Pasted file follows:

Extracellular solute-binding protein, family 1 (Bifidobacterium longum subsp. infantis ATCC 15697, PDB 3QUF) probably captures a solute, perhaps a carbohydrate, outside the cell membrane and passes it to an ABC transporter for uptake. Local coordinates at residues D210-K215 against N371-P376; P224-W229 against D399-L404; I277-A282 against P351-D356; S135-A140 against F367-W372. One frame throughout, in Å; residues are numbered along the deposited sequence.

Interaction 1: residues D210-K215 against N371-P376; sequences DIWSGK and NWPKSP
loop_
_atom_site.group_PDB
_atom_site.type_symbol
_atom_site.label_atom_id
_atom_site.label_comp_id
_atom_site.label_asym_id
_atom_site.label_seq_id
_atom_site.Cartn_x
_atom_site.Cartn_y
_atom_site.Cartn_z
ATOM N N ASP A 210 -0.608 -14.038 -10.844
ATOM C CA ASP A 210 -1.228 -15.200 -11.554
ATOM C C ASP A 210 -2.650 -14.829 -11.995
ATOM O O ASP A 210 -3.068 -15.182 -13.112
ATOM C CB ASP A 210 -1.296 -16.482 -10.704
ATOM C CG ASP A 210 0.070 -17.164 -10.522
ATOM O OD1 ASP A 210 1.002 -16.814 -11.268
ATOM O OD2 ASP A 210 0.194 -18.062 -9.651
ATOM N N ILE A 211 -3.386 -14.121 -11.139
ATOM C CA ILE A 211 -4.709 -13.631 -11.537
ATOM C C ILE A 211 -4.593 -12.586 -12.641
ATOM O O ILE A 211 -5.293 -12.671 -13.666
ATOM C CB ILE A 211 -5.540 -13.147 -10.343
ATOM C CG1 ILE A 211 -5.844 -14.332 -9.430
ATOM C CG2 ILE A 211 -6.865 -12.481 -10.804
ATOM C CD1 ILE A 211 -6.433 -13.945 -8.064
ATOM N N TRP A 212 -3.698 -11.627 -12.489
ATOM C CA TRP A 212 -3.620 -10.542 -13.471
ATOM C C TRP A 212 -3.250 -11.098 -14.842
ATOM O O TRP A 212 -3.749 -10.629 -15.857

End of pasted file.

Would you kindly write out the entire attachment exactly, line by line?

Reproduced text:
Extracellular solute-binding protein, family 1 (Bifidobacterium longum subsp. infantis ATCC 15697, PDB 3QUF) probably captures a solute, perhaps a carbohydrate, outside the cell membrane and passes it to an ABC transporter for uptake. Local coordinates at residues D210-K215 against N371-P376; P224-W229 against D399-L404; I277-A282 against P351-D356; S135-A140 against F367-W372. One frame throughout, in Å; residues are numbered along the deposited sequence.

Interaction 1: residues D210-K215 against N371-P376; sequences DIWSGK and NWPKSP
loop_
_atom_site.group_PDB
_atom_site.type_symbol
_atom_site.label_atom_id
_atom_site.label_comp_id
_atom_site.label_asym_id
_atom_site.label_seq_id
_atom_site.Cartn_x
_atom_site.Cartn_y
_atom_site.Cartn_z
ATOM N N ASP A 210 -0.608 -14.038 -10.844
ATOM C CA ASP A 210 -1.228 -15.200 -11.554
ATOM C C ASP A 210 -2.650 -14.829 -11.995
ATOM O O ASP A 210 -3.068 -15.182 -13.112
ATOM C CB ASP A 210 -1.296 -16.482 -10.704
ATOM C CG ASP A 210 0.070 -17.164 -10.522
ATOM O OD1 ASP A 210 1.002 -16.814 -11.268
ATOM O OD2 ASP A 210 0.194 -18.062 -9.651
ATOM N N ILE A 211 -3.386 -14.121 -11.139
ATOM C CA ILE A 211 -4.709 -13.631 -11.537
ATOM C C ILE A 211 -4.593 -12.586 -12.641
ATOM O O ILE A 211 -5.293 -12.671 -13.666
ATOM C CB ILE A 211 -5.540 -13.147 -10.343
ATOM C CG1 ILE A 211 -5.844 -14.332 -9.430
ATOM C CG2 ILE A 211 -6.865 -12.481 -10.804
ATOM C CD1 ILE A 211 -6.433 -13.945 -8.064
ATOM N N TRP A 212 -3.698 -11.627 -12.489
ATOM C CA TRP A 212 -3.620 -10.542 -13.471
ATOM C C TRP A 212 -3.250 -11.098 -14.842
ATOM O O TRP A 212 -3.749 -10.629 -15.857